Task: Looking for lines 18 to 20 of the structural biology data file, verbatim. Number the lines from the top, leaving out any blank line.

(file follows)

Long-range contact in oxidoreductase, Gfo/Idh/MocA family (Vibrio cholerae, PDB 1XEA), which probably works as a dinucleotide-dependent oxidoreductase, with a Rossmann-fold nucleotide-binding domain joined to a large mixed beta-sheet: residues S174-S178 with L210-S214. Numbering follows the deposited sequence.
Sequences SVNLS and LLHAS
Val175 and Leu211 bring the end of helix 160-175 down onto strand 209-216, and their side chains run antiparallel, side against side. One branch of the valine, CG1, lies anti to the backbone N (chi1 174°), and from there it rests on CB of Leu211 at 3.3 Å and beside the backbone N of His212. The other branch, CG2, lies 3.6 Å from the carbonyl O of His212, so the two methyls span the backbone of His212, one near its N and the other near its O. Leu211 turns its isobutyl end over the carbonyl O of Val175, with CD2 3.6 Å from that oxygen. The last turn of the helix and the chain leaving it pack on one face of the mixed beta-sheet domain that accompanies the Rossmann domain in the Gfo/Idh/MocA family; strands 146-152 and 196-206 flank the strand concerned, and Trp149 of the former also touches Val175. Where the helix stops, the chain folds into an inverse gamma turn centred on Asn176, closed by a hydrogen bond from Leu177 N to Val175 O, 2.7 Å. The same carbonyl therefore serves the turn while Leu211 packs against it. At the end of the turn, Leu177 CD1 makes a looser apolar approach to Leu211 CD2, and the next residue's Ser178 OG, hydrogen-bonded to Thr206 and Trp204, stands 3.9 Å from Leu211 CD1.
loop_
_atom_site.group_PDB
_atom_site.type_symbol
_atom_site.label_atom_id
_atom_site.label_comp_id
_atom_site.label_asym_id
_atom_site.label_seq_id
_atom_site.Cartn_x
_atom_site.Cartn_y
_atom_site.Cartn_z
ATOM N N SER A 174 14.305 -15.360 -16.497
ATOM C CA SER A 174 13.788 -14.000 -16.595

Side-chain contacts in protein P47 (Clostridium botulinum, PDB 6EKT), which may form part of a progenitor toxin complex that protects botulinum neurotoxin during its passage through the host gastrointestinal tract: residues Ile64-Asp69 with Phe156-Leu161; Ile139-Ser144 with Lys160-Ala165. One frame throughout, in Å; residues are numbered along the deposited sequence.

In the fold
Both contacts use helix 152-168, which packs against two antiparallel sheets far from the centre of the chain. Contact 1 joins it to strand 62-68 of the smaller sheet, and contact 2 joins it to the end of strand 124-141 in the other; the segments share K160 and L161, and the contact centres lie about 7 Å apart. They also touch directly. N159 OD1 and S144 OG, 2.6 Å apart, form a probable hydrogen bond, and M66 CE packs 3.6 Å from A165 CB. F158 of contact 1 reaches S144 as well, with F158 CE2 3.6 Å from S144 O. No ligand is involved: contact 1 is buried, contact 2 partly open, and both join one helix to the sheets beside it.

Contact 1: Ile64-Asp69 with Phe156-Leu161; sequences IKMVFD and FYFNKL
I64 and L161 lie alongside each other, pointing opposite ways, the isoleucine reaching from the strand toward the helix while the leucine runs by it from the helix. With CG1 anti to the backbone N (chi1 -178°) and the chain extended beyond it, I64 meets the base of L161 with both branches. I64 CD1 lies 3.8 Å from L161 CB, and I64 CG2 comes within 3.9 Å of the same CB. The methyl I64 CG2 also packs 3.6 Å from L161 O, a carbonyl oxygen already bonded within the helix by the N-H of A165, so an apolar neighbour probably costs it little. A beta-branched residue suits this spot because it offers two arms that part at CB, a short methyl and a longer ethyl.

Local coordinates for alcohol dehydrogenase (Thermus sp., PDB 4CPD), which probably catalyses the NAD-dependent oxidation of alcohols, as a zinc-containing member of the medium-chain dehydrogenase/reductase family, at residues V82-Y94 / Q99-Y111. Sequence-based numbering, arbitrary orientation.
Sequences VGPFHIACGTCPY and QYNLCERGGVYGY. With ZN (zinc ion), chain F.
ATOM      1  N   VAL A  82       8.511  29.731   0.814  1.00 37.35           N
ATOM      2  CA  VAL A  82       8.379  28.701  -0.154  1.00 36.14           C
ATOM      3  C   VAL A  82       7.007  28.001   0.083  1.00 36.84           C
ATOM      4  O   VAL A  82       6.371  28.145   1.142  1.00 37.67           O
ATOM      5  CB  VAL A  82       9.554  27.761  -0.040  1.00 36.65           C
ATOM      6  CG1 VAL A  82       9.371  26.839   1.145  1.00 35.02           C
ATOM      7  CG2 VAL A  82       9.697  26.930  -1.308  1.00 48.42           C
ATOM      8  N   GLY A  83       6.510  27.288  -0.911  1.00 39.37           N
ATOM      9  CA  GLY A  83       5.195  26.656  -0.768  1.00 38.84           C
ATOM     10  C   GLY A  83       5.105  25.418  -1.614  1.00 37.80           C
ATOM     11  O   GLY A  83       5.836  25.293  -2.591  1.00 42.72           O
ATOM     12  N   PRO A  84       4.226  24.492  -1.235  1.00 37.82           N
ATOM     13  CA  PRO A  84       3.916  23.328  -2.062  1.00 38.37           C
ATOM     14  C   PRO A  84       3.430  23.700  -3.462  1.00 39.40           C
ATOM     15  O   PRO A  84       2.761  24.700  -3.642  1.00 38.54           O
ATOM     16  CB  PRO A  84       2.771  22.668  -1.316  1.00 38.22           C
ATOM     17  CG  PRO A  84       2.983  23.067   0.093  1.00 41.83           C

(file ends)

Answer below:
Both contacts use helix 152-168, which packs against two antiparallel sheets far from the centre of the chain. Contact 1 joins it to strand 62-68 of the smaller sheet, and contact 2 joins it to the end of strand 124-141 in the other; the segments share K160 and L161, and the contact centres lie about 7 Å apart. They also touch directly. N159 OD1 and S144 OG, 2.6 Å apart, form a probable hydrogen bond, and M66 CE packs 3.6 Å from A165 CB. F158 of contact 1 reaches S144 as well, with F158 CE2 3.6 Å from S144 O. No ligand is involved: contact 1 is buried, contact 2 partly open, and both join one helix to the sheets beside it.

Contact 1: Ile64-Asp69 with Phe156-Leu161; sequences IKMVFD and FYFNKL
I64 and L161 lie alongside each other, pointing opposite ways, the isoleucine reaching from the strand toward the helix while the leucine runs by it from the helix. With CG1 anti to the backbone N (chi1 -178°) and the chain extended beyond it, I64 meets the base of L161 with both branches. I64 CD1 lies 3.8 Å from L161 CB, and I64 CG2 comes within 3.9 Å of the same CB. The methyl I64 CG2 also packs 3.6 Å from L161 O, a carbonyl oxygen already bonded within the helix by the N-H of A165, so an apolar neighbour probably costs it little. A beta-branched residue suits this spot because it offers two arms that part at CB, a short methyl and a longer ethyl.